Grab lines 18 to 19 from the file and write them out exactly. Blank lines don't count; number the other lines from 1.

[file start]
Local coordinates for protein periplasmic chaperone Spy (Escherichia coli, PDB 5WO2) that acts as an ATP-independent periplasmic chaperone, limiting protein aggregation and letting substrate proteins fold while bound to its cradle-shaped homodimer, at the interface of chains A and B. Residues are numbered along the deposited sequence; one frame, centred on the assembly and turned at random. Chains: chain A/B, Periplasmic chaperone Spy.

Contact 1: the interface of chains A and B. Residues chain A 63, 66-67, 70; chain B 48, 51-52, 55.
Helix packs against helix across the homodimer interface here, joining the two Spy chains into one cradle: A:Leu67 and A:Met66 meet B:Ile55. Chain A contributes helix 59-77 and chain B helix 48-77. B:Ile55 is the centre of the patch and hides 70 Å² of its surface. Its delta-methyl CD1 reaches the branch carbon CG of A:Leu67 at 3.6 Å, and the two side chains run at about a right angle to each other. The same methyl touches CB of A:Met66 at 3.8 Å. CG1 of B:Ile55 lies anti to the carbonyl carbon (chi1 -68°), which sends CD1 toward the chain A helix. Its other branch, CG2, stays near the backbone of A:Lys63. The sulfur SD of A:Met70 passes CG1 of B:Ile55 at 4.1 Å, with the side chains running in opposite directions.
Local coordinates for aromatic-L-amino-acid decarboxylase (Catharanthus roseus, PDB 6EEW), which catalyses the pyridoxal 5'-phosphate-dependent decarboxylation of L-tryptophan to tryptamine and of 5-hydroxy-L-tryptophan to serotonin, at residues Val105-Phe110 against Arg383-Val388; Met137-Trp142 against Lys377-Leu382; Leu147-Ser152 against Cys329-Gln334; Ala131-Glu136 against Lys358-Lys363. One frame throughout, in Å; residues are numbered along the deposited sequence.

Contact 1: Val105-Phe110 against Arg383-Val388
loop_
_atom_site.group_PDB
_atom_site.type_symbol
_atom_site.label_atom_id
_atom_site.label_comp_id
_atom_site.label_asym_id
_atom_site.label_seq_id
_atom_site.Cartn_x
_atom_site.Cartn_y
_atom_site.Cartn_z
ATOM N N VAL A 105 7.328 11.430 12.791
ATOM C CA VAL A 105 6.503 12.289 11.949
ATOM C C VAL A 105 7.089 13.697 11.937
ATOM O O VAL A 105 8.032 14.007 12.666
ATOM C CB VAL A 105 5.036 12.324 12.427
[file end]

ATOM C C VAL A 105 7.089 13.697 11.937
ATOM O O VAL A 105 8.032 14.007 12.666